I’ve had a pretty eventful month. I’ve gone to a couple rallies at the capitol and talked to a few folks about the upcoming proposed state budget cuts. The federal economic stimulus package should be good for the state and may keep many of our programs from becoming ineffective dinosaurs. I’m not so sure that this stimulus package will be good for the federal government in the long run, but that’s another article. I have become less confident over the years about our ability at the federal level to be successful in serving all of America. But it sure seems something has to change because what we’ve been doing certainly hasn’t worked. I don’t want to lay blame on anyone for the economic hole we’ve got ourselves into. One thing I am sure of is that there isn’t one person or one group even to blame: not the rich, middle-income or the poor. It’s many of us becoming greedy and wanting more than we can afford, should have, or need. I’m as guilty as the next.
Last month, I spoke about the 24-hour Sierra Bravo Overnight Web Challenge. Well, it’s happened and it was a gas. We had 10 young but well-seasoned developers, who called themselves “The Code Cowboys” and spent no time getting started on our wish list. Not one took more than a 15-minute break to get up and walk around and chat with other team members. All of them worked in the field of Web development except for one, who was a master’s student in software design. Most sat in front of a two-monitor workstation, and several had a laptop at their side as well. It seemed that each one of them had their own expertise and each started creating what they knew. One of the guys, Nick, took control as project manager, and each one of the developers assigned himself a task. As the design developed, a new project manager would take over. Ryan stepped in around eight hours in bringing new expertise and keeping everyone moving forward. About 3 a.m., Mark stepped in and called a meeting away from the computers so we could discuss problems that needed to be resolved. Each programmer again assigned himself a problem to resolve and asked for help whenever needed. If there was a quick fix, fix it or get help, Mark stated.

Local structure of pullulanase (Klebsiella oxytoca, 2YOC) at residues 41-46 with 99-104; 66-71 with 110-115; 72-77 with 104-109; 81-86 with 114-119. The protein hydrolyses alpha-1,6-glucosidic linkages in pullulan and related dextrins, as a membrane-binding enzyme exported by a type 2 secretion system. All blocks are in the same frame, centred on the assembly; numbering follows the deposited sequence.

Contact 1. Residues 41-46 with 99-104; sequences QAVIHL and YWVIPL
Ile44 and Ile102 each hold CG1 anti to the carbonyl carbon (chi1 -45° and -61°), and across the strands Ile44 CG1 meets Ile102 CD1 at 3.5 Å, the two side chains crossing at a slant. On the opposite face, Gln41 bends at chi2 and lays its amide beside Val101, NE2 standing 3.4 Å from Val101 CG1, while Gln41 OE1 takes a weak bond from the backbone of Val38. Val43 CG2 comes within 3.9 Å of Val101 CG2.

I know that by about hour 18, I was having difficulty concentrating, but with plenty of Red Bull and lots of sugar in them, all these guys seemed to stay pretty focused on the task at hand. There was not a moment of serious tension throughout the 24 hours and at the end, we were all very pleased with what we had. Unfortunately, the “Code Cowboys” didn’t win the overall design prize which went to one of the other 11 projects. But each one of them is a winner in my eyes.
Several of us planned to get together March 9 to set up a new hosting site and decide on the best way to finish up the tweaks and fix any bugs. Then we will get the new Web site online. It looks completely different from our old site, and there are plenty of opportunities for input from and interaction with you, our readers. After we get the site up, I only hope that each of you will take the opportunity to test it, and then take the opportunity to share your voice among our disability community. We have our fingers crossed that the site will be live by about mid-March, so be sure to visit and bookmark www.testing.accesspress.org we are excited about the potential for this site!
As we mentioned last month, Mai Thor and Charles McIntosh brought a handsome young man into our world. Matthew was born on Saturday, Jan. 28, weighing in at five pounds, eight ounce and 18 inches long. He is blessed to have two wonderful parents that are devoted to him and to each other. Congratulations, Charles and Mai! I’m sure you’ll make wonderful parents. And Matthew, what can you say? You are a beautiful baby!